Lan Mei, Armed Conflict and Civilian Protection Initiative
Headline events and anniversaries over the past few weeks have sparked urgent calls to action on several humanitarian disarmament issues, including nuclear weapons, the use of explosive weapons in populated areas, and landmines and cluster munitions. Meanwhile, the premature death of Christof Heyns, a champion of humanitarian disarmament and human rights, inspired tributes from around the world.
In case you missed it:
- The Stockholm International Peace Research Institute (SIPRI) issued the second of three data launches about arms transfers on March 15 in the lead-up to its annual yearbook. In this data launch, SIPRI found that international arms transfers remained at the same level between 2011-15 and 2016-20 and remain close to the highest level since the end of the Cold War. Increases in exports by the United States, France, and Germany were offset by decreases in exports by Russia and China. The Middle East saw the biggest spike in arms imports, with a growth of 25 percent.
- On March 16, the United Kingdom announced it would raise the cap on its nuclear warheads stockpile by 40 percent. The International Campaign to Abolish Nuclear Weapons (ICAN) criticized the decision for undermining the Nuclear Non-Proliferation Treaty in five critical ways, including by contravening disarmament obligations, heightening the risk of nuclear conflict, and inciting the proliferation of nuclear weapons. In the aftermath of this news, more than forty civil society organizations signed onto a letter urging NatWest Group, a majority state-owned banking group in the UK, to update its Defence Sector Policy to exclude nuclear weapons producers in their entirety.
- On March 18, New York City council members introduced a bill to prohibit the New York City Police Department from “using or threatening to use robots armed with a weapon or to use robots in any manner that is substantially likely to cause death or serious physical injury.” Human Rights Watch praised the bill as an “innovative legislative proposal” and called for policymakers around the world to replicate this regulatory proposal.
- The Campaign to Stop Killer Robots held its annual global campaigners’ meeting on March 24. Advocates from around the world participated in this year’s online forum, which included discussions about the campaign’s values, policy positions, and efforts to prevent the dehumanization of war.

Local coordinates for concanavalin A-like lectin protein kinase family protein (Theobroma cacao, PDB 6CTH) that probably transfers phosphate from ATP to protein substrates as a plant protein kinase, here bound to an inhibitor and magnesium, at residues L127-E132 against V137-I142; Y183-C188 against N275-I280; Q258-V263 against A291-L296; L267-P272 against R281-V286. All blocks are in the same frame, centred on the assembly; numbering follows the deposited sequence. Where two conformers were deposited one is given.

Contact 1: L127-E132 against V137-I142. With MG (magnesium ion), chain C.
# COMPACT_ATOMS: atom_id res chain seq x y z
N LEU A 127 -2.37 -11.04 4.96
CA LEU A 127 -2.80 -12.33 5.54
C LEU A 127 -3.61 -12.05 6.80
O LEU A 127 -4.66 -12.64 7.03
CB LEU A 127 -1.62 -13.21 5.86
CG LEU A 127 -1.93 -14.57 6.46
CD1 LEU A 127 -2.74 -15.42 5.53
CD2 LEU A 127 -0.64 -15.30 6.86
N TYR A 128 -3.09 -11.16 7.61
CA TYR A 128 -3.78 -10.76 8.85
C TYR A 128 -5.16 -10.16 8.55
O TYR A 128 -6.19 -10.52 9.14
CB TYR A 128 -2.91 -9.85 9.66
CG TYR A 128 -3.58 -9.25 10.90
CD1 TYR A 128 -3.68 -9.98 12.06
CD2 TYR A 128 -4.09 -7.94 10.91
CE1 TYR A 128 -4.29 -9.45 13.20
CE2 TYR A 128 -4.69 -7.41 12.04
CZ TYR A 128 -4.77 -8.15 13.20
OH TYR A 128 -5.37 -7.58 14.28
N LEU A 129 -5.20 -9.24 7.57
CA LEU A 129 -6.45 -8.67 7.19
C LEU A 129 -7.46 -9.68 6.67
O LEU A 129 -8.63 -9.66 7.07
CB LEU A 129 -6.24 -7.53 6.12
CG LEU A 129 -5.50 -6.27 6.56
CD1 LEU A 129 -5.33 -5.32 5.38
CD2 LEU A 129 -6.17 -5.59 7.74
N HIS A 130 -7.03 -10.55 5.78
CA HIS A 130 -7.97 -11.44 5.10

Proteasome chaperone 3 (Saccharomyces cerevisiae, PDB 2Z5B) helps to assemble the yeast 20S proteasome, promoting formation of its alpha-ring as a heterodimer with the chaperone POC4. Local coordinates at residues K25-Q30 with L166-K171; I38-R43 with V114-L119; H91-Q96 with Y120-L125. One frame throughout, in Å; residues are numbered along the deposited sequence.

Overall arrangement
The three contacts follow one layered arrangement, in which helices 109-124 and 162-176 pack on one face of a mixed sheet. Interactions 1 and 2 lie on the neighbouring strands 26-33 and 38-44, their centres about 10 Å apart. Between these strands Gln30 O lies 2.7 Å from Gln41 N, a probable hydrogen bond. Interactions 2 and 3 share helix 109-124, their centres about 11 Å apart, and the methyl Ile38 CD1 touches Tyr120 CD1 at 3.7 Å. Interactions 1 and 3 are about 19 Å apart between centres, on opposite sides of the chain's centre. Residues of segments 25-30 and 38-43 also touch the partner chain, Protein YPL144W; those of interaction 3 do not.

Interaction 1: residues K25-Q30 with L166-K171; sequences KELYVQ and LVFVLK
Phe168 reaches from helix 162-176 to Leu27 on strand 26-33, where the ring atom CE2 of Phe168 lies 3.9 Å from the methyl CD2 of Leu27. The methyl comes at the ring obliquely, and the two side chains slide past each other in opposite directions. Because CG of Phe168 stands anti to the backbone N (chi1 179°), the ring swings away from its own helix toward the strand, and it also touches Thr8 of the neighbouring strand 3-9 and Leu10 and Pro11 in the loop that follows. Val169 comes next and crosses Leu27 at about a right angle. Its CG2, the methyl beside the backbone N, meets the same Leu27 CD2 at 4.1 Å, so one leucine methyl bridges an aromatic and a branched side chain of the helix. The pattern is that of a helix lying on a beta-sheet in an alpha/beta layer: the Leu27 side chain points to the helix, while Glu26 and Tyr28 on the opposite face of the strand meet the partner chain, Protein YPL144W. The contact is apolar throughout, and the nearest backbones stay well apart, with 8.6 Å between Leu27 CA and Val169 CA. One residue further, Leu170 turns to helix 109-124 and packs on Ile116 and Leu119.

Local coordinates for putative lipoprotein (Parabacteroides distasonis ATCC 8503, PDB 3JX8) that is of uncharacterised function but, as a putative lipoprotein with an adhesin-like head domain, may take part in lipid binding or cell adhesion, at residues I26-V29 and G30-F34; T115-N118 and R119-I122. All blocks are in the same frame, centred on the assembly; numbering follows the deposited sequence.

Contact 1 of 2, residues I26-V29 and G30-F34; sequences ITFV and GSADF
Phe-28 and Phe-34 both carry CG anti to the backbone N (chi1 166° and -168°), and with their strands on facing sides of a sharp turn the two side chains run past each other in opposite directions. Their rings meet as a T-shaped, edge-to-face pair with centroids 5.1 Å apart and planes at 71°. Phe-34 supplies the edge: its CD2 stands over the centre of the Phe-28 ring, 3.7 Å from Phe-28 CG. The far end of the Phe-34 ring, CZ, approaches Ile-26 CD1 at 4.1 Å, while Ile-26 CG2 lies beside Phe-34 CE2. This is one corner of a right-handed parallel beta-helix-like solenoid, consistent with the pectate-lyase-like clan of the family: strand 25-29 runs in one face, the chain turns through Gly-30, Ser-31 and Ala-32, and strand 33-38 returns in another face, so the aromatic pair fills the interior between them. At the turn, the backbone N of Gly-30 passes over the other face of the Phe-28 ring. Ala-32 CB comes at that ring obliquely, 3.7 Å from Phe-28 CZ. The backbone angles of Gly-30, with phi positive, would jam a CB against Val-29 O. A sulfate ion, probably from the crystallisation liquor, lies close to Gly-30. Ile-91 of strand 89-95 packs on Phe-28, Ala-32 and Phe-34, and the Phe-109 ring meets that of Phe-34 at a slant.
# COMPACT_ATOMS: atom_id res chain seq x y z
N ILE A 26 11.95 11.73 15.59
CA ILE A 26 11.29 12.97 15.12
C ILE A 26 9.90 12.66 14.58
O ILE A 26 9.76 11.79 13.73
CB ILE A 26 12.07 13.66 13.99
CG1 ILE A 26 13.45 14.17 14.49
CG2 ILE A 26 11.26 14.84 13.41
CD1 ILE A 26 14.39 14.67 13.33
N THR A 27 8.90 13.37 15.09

- Human rights and disarmament advocates around the world mourned the loss of Christof Heyns, who died on March 28 at age 62. Amnesty International described the South African lawyer was a “giant of human rights.” Among his many achievements, Heyns helped kickstart multilateral discussions of fully autonomous weapons in 2013 when, as UN Special Rapporteur on extrajudicial, summary or arbitrary executions, he raised the alarm about the emerging systems in a report to the Human Rights Council. He was also widely admired for his kindness and generosity. As Bonnie Docherty of Harvard Law School’s International Human Rights Clinic wrote, “Christof was a perfect advocate for a ban on killer robots because he exuded the humanity he was fighting to preserve.”
- March 29 marked the tenth anniversary of the founding of the International Network on Explosive Weapons (INEW). To mark the date, INEW published a series of tweets that highlighted the devastating impacts of the use of explosive weapons in populated areas and called on states to immediately adopt and implement a strong political declaration that protects civilians from this harm.
- The humanitarian disarmament community observed the International Day for Mine Awareness and Assistance in Mine Action on April 4. The UN launched a virtual exhibit, “Perseverance, Partnership, Progress” highlighting mine action around the world. UN Secretary-General António Guterres called on states to “complete the work: to survey, clear and destroy these deadly devices.” The Convention on Cluster Munitions Implementation Support Unit published an overview of the status of implementation of the convention. Those interested in learning more about landmines and/or cluster munitions and the relevant international legal frameworks can take the UN Office for Disarmament Affairs short course on landmines and short course on cluster munitions.
- On April 6, the US Department of Defense announced that it would not change the Trump administration’s policy on landmines, calling the weapons a “vital tool in conventional warfare.” Two days later, the US representative to the United Nations said that the policy would be reviewed and that President Biden plans to roll back his predecessor’s policy.
The Arms Trade Treaty’s Seventh Conference of States Parties preparatory meeting is scheduled for the end of the month, April 26-30. Looking further ahead, the second part of the Second Review Conference of the Convention on Cluster Munitions is expected to be held June 2-3.